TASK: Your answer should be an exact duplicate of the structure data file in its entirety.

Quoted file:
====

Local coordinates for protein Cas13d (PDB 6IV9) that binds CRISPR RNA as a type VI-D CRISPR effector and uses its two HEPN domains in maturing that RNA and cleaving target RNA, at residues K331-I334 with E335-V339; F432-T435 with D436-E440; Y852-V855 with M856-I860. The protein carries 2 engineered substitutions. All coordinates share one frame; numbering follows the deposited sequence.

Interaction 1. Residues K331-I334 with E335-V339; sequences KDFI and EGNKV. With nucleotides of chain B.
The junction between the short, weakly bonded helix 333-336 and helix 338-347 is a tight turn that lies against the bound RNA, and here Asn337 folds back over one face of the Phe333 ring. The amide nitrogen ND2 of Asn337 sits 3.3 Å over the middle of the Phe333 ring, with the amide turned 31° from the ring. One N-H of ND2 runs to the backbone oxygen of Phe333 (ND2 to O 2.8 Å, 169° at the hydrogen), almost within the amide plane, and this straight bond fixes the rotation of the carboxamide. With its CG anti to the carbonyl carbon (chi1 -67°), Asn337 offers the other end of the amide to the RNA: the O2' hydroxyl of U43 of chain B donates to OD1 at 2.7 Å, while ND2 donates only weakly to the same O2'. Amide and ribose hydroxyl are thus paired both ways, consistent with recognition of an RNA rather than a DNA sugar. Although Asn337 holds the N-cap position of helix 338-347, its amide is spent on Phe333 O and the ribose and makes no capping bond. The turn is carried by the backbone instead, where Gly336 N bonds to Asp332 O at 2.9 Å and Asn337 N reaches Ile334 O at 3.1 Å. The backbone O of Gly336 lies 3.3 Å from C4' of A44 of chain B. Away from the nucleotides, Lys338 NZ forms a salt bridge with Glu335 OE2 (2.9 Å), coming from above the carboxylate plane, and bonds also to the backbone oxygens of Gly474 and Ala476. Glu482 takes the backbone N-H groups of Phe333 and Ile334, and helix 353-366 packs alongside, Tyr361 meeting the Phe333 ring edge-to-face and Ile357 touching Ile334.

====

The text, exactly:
Local coordinates for protein Cas13d (PDB 6IV9) that binds CRISPR RNA as a type VI-D CRISPR effector and uses its two HEPN domains in maturing that RNA and cleaving target RNA, at residues K331-I334 with E335-V339; F432-T435 with D436-E440; Y852-V855 with M856-I860. The protein carries 2 engineered substitutions. All coordinates share one frame; numbering follows the deposited sequence.

Interaction 1. Residues K331-I334 with E335-V339; sequences KDFI and EGNKV. With nucleotides of chain B.
The junction between the short, weakly bonded helix 333-336 and helix 338-347 is a tight turn that lies against the bound RNA, and here Asn337 folds back over one face of the Phe333 ring. The amide nitrogen ND2 of Asn337 sits 3.3 Å over the middle of the Phe333 ring, with the amide turned 31° from the ring. One N-H of ND2 runs to the backbone oxygen of Phe333 (ND2 to O 2.8 Å, 169° at the hydrogen), almost within the amide plane, and this straight bond fixes the rotation of the carboxamide. With its CG anti to the carbonyl carbon (chi1 -67°), Asn337 offers the other end of the amide to the RNA: the O2' hydroxyl of U43 of chain B donates to OD1 at 2.7 Å, while ND2 donates only weakly to the same O2'. Amide and ribose hydroxyl are thus paired both ways, consistent with recognition of an RNA rather than a DNA sugar. Although Asn337 holds the N-cap position of helix 338-347, its amide is spent on Phe333 O and the ribose and makes no capping bond. The turn is carried by the backbone instead, where Gly336 N bonds to Asp332 O at 2.9 Å and Asn337 N reaches Ile334 O at 3.1 Å. The backbone O of Gly336 lies 3.3 Å from C4' of A44 of chain B. Away from the nucleotides, Lys338 NZ forms a salt bridge with Glu335 OE2 (2.9 Å), coming from above the carboxylate plane, and bonds also to the backbone oxygens of Gly474 and Ala476. Glu482 takes the backbone N-H groups of Phe333 and Ile334, and helix 353-366 packs alongside, Tyr361 meeting the Phe333 ring edge-to-face and Ile357 touching Ile334.